Large mixed-use real estate project in progress near New Orleans

Project involves new homes, retail stores and offices


If you're thinking of investing in an iPod stocked with songs capable of drowning out the rumble of forklifts or heavy car traffic, now may be the time because the construction isn't stopping as the North Shore experiences an unprecedented building boom.

Over the next year, builders will put the finishing touches on the largest real estate developments in the history of St. Tammany Parish. The hundreds of acres of new homes, shops and offices promise to change the face of the parish at a time when a lagging economy and national credit crisis has slowed the pace of real estate development in other areas of the country.

Six of the largest projects in the works - Terrabella; Nord du Lac; Rooms To Go Outlet and Distribution Center; Chenier and Cypress Bend - are expected be at least partially open for business in 2009, while Summit Fremaux in Slidell is expected to have its first phase complete in 2010. Half of these projects will rise alongside Louisiana Highway 21.

The concentration of new development reflects a growing westward migration of commercial and residential activity from traffic-choked U.S. Highway 190 to the quieter highway that connects Madisonville to Covington.

"Highway 190 has been the major commercial boulevard in St. Tammany," said Quentin Dastugue, CEO of New Orleans-based real estate company Property One Inc. "Now (Highway) 21 is becoming the alternative because 190 has gotten so crowded. "

Dastugue is the developer for Cypress Bend, a 24-acre office park being built near the intersection of Interstate 12 and Highway 21 off Ochsner Boulevard.

The development will include a headquarters for LLOG Exploration Co. and a posh 52,000-square-foot health club. Dastugue said the location was not chosen arbitrarily.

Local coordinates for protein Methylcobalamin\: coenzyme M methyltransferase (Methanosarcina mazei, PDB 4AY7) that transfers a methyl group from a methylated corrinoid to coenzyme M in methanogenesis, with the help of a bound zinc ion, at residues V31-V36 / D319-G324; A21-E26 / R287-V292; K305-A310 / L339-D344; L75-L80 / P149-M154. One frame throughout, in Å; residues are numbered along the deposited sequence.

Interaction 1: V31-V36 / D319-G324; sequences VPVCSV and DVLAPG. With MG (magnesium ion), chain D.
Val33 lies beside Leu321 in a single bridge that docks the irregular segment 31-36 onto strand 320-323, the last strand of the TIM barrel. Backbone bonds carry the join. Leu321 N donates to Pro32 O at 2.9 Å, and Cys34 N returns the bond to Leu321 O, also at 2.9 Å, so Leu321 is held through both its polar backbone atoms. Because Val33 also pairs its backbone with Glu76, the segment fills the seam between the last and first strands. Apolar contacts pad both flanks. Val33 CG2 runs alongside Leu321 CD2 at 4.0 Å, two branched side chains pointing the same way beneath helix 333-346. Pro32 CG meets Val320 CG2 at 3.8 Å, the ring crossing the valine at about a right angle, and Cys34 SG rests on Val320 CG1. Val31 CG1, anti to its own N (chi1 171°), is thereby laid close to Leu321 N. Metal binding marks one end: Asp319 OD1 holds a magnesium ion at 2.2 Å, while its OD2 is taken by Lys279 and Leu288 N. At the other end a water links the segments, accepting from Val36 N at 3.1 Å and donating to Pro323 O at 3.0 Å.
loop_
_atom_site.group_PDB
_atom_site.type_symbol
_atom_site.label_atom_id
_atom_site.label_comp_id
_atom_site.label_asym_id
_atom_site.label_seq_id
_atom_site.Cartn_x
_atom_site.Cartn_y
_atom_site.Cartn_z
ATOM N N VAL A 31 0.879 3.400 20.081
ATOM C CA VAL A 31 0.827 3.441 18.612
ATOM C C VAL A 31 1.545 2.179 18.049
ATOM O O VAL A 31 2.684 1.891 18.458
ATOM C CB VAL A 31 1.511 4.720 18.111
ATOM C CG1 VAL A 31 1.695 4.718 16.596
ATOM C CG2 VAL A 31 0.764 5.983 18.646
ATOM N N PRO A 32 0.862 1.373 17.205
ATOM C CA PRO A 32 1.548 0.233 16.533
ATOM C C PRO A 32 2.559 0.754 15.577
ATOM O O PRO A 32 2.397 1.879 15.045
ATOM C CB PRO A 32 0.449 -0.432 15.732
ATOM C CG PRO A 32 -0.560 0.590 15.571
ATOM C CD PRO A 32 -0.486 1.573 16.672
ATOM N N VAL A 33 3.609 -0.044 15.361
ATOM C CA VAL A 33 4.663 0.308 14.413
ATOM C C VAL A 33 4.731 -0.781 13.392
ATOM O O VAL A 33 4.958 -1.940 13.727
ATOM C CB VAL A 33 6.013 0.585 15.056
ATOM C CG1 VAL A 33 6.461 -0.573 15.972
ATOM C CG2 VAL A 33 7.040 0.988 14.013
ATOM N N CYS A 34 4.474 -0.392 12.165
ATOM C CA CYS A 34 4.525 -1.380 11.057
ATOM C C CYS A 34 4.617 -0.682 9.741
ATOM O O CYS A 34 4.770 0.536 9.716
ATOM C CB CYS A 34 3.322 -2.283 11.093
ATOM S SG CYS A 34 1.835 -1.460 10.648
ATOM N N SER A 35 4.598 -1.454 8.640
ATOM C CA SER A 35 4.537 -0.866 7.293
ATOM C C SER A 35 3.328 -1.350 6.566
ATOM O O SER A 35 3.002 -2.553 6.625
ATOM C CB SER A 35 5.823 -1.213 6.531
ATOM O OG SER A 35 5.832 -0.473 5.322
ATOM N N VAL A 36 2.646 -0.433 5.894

"We were looking for an environment to attract top-quality employees, and this part of the parish seemed to be the place," he said. "We overlook a lake and have an upscale shopping center, doctors offices and nice subdivisions being built just down the road. It's the place to be. "

The subdivision referenced by Dastugue - Terrabella - does not identify itself as such. Instead, the Web site for the 276-acre project touts a "traditional neighborhood development" where residents will stroll along tree-lined streets to get from homes to the grocery store, one of the neighborhood's numerous parks or to their children's school.

St. Tammany resident Mark Malkemus is the original mind behind the eco-themed development - "terra" means earth and "bella" means beautiful in Italian. He chose the Covington site because of its proximity to the Tchefuncte River and pristine woods as well as to modern conveniences like the coming Nord du Lac shopping center and a new parish high school planned for the area.

"Growth is headed west," said Malkemus, who sold the rights to the development to Boh Bros. Construction Co. and is now working as a consultant to the firm as it gets the project going.

The new development is expected to generate thousands of jobs in the region, with 300 construction jobs and more than 400 permanent positions expected to come out of the Rooms To Go facility alone.

"It will create jobs in the near and long terms, as well as providing our residents with a convenient new furniture shopping alternative," said Brenda Reine-Bertus, executive director of the St. Tammany Economic Development Foundation.

But as developers go west, some worry the new growth will lead to the same problems that lead them to the road less traveled in the first place.

Ivan Miestovich, director of the Institute for Economic Development and Real Estate Research at the University of New Orleans, lived in the Tchefuncta Club Estates neighborhood off Highway 21 for 12 years. He sold his house and moved to Tangipahoa Parish the year after Katrina, just as developers like Malkamus were hatching plans for his neighborhood. The area's increasing popularity contributed to the Miestovich family's decision to pull up stakes and move farther into the countryside.

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